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There are many word lists sorted by how often they appear during speech (for example, NGSL or Top 100 Spanish words) and also lots of software and online services which make them easier to memorise (Anki, Memrise, Quizlet,etc.).

It is obvious that one cannot learn a language outside real context, but can learning these lists by heart help learning process when combined with constant exposure to the real language?

  • Nice question! A related resource for English words is wordcount.org, which orders English words in order of usage. – fi12 Apr 21 '16 at 22:39
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    One often overlooked disadvantage is this: these lists usually enumerate words (lemmas=dictionary forms, or word forms), not their meanings. For example the word "to be" has 19 meanings in the Collins Cobuild Learner's Dictionary and the list does not tell you which ones of these you should learn. A related issue is that many of the most common words are actually grammar words (auxiliary verbs, articles, prepositions), so mastering them requires mastering a greater part of the grammar of the language. – Ansa211 Apr 24 '16 at 18:36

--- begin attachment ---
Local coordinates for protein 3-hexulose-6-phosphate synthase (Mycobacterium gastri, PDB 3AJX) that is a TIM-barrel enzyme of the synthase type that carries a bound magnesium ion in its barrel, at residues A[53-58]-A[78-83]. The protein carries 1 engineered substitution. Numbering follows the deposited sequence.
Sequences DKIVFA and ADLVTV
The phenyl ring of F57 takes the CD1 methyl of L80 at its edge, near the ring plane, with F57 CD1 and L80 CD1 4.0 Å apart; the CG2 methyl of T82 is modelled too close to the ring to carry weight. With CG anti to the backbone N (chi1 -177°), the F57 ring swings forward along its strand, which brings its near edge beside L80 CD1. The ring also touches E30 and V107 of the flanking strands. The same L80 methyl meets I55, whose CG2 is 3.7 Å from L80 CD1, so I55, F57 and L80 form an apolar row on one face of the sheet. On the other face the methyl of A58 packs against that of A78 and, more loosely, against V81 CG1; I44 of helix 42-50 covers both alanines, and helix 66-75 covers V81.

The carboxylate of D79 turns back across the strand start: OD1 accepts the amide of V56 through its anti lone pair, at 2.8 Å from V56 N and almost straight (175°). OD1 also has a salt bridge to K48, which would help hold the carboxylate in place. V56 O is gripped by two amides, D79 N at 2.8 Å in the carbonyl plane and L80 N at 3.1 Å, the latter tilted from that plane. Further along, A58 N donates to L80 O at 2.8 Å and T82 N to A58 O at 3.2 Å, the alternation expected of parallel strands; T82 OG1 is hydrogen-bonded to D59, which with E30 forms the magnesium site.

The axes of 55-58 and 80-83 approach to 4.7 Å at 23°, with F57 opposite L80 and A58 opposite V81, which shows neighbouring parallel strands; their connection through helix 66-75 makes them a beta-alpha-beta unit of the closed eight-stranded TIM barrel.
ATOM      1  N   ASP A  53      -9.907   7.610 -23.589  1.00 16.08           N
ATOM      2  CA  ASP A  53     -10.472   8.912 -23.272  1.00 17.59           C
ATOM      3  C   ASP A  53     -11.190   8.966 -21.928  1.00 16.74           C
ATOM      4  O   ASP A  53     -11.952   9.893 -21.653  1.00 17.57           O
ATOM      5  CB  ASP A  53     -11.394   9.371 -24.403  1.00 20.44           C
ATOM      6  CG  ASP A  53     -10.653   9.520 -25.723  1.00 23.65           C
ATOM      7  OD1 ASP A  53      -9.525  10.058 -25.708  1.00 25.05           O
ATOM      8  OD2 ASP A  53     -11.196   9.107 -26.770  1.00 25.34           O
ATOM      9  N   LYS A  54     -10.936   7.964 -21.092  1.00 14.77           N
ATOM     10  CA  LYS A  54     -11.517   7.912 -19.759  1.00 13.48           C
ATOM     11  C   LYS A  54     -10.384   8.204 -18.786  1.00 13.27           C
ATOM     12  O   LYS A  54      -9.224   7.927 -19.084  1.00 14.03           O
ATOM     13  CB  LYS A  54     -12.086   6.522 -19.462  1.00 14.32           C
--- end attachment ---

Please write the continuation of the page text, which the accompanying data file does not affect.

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The main advantage is that by learning higher frequency words, you get a greater "bang for your buck" - that is, if you know the most frequent words of the language, you'll be able to understand more of the words you encounter, and therefore you gain the greatest benefit by studying those frequent words first.

According to Nation & Waring (1997), text coverage in the Brown corpus is as follows:

  • Most frequent 1000 words: 72.0%
  • Most frequent 2000 words: 79.7%
  • Most frequent 3000 words: 84.0%
  • Most frequent 4000 words: 86.8%.

So by learning the top 1000 words, you'll know 72% of the words in the average text you read. But after that, there are diminishing returns: the next 1000 words gives you another 7.7% of a typical text, and the next 1000 words allows you to understand just 4.3% more. After that, the returns on memorizing by frequency decrease even more, so learning from frequency lists becomes less useful.